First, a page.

Before introducing The Secret School to students, pose this question: What are some good strategies for solving problems? List students' responses on the chalkboard and work with them to distill the ideas so they apply to most problems. Remind students that the main character(s) in a book usually have a problem to solve and/or a goal to achieve. Suggest that students keep their problem-solving strategies in mind as they read The Secret School.
After students have read The Secret School, ask them to discuss how Ida solves her problem. Ask: Which strategy or strategies does Ida use? How does the poem she recites at the school board meeting relate to her problem solving? Use questions such as these to help students relate the book to the author:
- How do you think Avi feels about education? How does he show that in this book? Is this theme evident in any of his other books? Are there other themes students can find in more than one book?
- How would you describe Ida? Why do you think Avi writes about plucky characters? How is Ida similar to the main characters in other Avi books?
Writing Advice from Avi
Draw students' attention to the strong word pictures that Avi creates about setting in his books. Use as examples his description of the schoolhouse exterior on page 3 and interior on pages 6-7. Then have students try this writing exercise from Avi: "In three sentences or less, describe the room in which you sleep. Make your description so vivid that somebody who has never seen your room will know what it looks like inside." After students have written their descriptions, have them exchange papers with a partner. Ask the partners to draw what the description suggests. Partners can then discuss the accuracy of the drawings in terms of the written descriptions.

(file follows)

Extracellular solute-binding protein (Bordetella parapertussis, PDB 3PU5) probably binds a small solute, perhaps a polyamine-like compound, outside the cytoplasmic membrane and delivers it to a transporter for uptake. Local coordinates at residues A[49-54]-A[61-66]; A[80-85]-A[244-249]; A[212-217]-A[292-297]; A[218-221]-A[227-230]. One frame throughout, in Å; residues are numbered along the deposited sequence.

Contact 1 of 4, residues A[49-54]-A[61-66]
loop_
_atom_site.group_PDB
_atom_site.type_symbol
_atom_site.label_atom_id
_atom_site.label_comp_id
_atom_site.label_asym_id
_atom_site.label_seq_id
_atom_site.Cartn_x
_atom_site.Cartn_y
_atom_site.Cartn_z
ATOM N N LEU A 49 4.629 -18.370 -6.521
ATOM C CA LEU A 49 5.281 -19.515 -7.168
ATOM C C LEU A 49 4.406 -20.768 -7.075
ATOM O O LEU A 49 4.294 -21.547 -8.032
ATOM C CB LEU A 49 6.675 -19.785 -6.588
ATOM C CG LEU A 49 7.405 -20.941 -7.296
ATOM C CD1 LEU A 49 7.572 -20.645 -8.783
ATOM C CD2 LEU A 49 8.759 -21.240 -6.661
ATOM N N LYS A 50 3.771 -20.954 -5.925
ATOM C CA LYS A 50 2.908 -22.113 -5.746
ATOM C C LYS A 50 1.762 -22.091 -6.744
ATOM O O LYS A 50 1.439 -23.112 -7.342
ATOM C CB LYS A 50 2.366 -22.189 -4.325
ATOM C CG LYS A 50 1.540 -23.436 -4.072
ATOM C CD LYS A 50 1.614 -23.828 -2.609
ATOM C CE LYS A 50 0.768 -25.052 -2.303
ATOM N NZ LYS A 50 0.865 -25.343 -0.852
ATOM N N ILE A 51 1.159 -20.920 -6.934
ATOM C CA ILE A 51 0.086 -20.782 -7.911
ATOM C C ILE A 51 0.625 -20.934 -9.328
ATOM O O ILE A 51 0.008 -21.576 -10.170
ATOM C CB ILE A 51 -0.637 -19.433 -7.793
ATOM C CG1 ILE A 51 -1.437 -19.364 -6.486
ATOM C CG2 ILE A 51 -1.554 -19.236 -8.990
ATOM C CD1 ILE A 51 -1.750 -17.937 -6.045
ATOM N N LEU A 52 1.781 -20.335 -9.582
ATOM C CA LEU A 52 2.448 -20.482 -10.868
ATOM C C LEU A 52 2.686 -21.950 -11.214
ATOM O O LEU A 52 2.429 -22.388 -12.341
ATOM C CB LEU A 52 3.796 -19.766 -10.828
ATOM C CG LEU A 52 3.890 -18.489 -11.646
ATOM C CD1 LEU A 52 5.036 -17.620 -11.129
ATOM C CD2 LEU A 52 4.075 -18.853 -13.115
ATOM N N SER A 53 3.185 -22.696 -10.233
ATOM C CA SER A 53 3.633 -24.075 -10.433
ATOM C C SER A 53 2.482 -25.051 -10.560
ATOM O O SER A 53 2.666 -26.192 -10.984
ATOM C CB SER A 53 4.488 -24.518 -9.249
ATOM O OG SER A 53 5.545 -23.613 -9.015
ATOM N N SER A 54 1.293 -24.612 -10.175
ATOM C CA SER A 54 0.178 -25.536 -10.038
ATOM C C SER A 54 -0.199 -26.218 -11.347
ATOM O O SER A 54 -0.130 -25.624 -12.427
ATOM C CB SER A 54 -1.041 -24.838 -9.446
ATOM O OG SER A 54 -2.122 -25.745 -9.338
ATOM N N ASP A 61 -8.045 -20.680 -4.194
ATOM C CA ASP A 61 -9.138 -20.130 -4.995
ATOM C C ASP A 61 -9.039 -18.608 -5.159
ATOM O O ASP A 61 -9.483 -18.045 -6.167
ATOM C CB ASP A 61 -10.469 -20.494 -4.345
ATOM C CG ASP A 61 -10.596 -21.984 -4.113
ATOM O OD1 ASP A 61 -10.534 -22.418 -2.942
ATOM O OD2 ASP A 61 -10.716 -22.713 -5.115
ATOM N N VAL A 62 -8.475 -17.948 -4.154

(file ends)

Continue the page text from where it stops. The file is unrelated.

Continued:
Tell students that rewriting and revision are an important part of Avi's working process. He thinks writers should review their work often and try to find ways to help the reader "see, feel, and experience the situations." Encourage students to revise their descriptions to meet Avi's guidelines.
You can use Avi's books to initiate a study of different genres. Tell students that his books can be classified as adventure, mystery, comedy, historical fiction, and fantasy. Discuss the characteristics of these genres and then have students decide on a category for the Avi books you have collected. Point out that some books might fall into more than one genre. For example, Who Was That Masked Man, Anyway? might be considered historical fiction and comedy.
Building the Connections
Help students summarize and review what they have learned about Avi with one of these activities:
- Tell students that Avi has received many awards, including two Newbery Honor Book awards for The True Confessions of Charlotte Doyle and Nothing but the Truth. Then have students decide on an award they would give Avi. Students should be able to explain what the award is for and why they would bestow it.
- Have students each choose a book by Avi and create an illustration to represent it. Students might then use their pictures to make a large paper quilt honoring Avi's books.